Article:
I’m no Oktophony

I’m open minded and I honestly like weird installation art, so I was REALLY game for Oktophonie, The Park Avenue Armory’s current installation. (Remember the Swings? – Same art space). The Armory’s description:

Acclaimed contemporary visual artist Rirkrit Tiravanija stages the work as the composer originally intended—in outer space—creating a lunar floating seating unit to fully envelop the listener in octophonic sound… the audience takes a ritualistic musical journey from plunging darkness into blinding light to fully immerse themselves in the all-encompassing score and surroundings…


They had me at lunar floating seating unit.

And I wasn’t the only one looking forward to it. Each of the exhibit’s nine 70-minute showings sold out in a matter of days.

So, after work I made my way over to the Armory to meet up with Dan. We entered the drill hall (the enormity of which still stuns me every time – you just don’t see spaces that size in New York very often) and were immediately issued white cloaks to wear during the performance.

Sure, I’ll play along. Kinda fun, moderately odd.  We were then directed to a long bench where we could sit to remove our shoes. Hmm… Not sure they thought about olfactory effect of a few hundred barefoot New Yorkers in one room. It’s a pedestrian city, and we tend to hustle. But, ok.

Dan and I padded over to the circular seating area (lunar floating seating unit – woohoo!) and plopped down on a couple of seat cushions. Within a few minutes the lights dimmed and the performance began.

And, by “performance” I mean 70 minutes of Casio keyboard-like sound effects and circular track lighting that repeatedly turned off and on.

Ok, I realize that I may sound like one of those people who goes to a modern art museum and scoffs and dismisses all the “scribbles” and pain drips. But, in my defense, I will say that I went in with enthusiasm and an open mind. And, if I missed something, I am totally willing to be educated and set straight.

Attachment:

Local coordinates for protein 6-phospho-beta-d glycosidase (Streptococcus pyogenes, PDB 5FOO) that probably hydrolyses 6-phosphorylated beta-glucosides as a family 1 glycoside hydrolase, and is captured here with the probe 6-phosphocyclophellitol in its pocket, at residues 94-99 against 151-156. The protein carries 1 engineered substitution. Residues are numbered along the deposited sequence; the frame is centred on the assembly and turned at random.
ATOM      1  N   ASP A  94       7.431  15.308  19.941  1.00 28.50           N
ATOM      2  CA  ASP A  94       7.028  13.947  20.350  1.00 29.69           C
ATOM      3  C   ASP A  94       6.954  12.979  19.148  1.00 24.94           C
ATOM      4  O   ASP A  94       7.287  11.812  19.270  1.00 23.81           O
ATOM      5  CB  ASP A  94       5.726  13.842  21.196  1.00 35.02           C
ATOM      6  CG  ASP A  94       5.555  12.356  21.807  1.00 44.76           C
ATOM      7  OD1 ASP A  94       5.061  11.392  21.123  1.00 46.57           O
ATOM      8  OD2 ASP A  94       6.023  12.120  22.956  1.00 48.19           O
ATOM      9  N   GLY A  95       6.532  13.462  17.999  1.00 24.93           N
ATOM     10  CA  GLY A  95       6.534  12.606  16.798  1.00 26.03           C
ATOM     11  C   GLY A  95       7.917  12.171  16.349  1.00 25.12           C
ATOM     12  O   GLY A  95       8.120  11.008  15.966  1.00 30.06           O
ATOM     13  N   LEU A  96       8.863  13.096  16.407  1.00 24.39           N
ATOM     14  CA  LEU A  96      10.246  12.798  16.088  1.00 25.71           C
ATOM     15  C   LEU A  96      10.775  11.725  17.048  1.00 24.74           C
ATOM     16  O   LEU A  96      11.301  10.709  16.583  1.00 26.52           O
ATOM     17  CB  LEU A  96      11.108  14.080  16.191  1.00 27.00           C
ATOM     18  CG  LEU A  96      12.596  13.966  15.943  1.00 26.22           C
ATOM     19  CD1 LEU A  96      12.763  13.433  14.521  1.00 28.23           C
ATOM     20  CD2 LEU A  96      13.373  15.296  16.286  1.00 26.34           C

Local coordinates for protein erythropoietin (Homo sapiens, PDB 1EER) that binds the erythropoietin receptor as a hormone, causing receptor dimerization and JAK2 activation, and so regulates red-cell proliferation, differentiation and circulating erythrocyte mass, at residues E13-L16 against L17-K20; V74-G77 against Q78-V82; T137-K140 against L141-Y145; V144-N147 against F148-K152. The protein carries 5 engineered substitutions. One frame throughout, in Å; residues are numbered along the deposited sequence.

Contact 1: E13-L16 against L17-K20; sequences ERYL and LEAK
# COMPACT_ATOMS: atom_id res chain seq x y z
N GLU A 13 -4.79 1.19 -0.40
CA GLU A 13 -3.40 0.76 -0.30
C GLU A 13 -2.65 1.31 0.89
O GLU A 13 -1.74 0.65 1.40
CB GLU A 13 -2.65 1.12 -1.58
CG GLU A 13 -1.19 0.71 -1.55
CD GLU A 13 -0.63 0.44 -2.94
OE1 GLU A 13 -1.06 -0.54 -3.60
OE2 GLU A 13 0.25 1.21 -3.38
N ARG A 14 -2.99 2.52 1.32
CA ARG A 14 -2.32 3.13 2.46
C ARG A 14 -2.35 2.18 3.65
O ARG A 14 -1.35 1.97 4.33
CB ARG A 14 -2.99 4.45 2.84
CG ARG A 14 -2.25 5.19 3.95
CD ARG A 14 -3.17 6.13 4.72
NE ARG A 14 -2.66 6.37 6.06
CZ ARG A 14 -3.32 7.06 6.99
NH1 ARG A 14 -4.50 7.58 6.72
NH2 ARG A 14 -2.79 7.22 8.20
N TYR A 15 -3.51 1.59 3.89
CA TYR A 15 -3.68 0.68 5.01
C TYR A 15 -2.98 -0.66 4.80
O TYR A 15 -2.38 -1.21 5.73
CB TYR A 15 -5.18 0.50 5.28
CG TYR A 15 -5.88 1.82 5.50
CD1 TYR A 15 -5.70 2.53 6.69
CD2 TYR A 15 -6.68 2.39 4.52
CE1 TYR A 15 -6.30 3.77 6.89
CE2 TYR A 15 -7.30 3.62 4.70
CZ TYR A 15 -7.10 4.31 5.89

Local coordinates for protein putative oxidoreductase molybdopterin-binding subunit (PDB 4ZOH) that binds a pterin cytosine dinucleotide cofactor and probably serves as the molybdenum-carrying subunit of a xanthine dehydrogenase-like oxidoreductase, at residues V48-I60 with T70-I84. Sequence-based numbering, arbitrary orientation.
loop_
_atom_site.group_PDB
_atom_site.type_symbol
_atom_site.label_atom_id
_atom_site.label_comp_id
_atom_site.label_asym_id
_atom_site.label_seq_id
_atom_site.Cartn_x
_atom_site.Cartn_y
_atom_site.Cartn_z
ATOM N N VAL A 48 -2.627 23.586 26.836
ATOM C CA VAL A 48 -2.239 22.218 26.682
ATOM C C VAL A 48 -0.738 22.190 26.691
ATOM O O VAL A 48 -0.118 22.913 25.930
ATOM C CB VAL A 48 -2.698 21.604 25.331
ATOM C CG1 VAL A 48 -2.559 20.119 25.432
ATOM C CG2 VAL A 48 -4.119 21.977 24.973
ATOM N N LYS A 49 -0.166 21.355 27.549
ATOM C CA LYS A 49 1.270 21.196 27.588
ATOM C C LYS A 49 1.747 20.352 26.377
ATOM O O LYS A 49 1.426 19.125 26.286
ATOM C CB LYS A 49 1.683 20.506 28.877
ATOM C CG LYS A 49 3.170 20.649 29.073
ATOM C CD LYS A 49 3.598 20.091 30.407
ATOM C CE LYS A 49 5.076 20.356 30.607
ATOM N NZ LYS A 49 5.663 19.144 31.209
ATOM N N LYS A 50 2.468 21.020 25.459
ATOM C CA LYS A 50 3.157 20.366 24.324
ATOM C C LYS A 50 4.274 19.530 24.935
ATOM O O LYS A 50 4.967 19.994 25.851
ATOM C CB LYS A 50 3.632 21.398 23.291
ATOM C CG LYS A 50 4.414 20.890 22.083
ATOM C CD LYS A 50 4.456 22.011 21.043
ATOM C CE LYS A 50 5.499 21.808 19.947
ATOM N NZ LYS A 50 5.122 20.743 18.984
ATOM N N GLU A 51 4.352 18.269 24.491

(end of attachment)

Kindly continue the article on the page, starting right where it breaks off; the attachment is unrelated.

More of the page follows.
But, through the filter of ignorance, I will say that the whole experience was a little like the planetarium, which is already kind of boring, but without the benefits of stars and narration and education. You know those discordant noises they play before the planetarium narration begins that let you know that you’re about to travel through space and time? Well that’s where Oktophonie begins…and ends. The circular seating and backed seat cushions encourage the audience to look up…at nothing.  There is no virtual space travel.

Ten minutes in I started to wonder…Are we being punk’d? Is that still a show?

Twenty minutes in I started to turn the word Oktophonie over and over in my brain. Oktophonie. Oktophonie…phonie….phony? Is that what this piece is commenting on? Are we, the art-appreciating people of New York City, being taught a collective lesson about phoniness? Like Holden Caulfield phoniness? Is this our version of the Lunts and their terrible theater? Are we like those jerks who pretend to just LOVE the Lunts even though they’re pretentious and insufferable and boring?

Thirty minute in I started to contemplate leaving. But, damn it, I paid $40 a ticket and didn’t want to miss it if something cool happens halfway through. What if this carpeted lunar surface seating unit thingy starts to slowly spin and throws all of us in our white cloaks and matching seat cushions to the dusty drill hall floor? Or what if it begins to pulsate in such a way that we begin to bounce uncontrollably like little popcorn kernels in a sauce pan? What if the woman hunched over the laptop computer and control board suddenly flips to Pink Floyd and the flickering track lighting becomes a laser show?

As I contemplated this, at least 20 people left in pairs of two, their white cloaks fluttering behind them. “Take me with you…” I silently cried.

Thirty-five minutes in I looked over at my husband to find him fast asleep. This has happened numerous times – modern dance shows, performance art, movies, classical music. I usually get annoyed and jab him with my elbow. My favorite part of an artsy date night is discussing what we’ve just seen over a glass of wine. This time I just let him sleep.

Forty-five minutes in. I was past the point of no return. I figured that if I waited it out I could tell my grandchildren I made it through a performance of Oktophonie.

At the 70 minute mark the lights went up and people hesitantly applauded. I made a run for my shoes.

At dinner Dan was well rested, but I was annoyed. “What the heck just happened?” I demanded. Dan pulled out the over-sized program and showed me the opening spread.

Sheet music. COME FREAKIN ON. Ok, I call bullshit on two accounts.

One, that means nothing to at least 50% of your audience who doesn’t read sheet music. And, two, I find it hard to believe that what we all just heard required any kind of sheet music at all.

I’ve since scoured social media looking for others who are confused and angry like me, but I’ve found only a few people who admit to mild confusion.

What? What did I miss? Please, really. Honestly. Educate me. I love the Armory and want to believe there was value in this event and I just failed to find it.

Question: Did you ever have an Oktophonie-like experience? How did you work through it?


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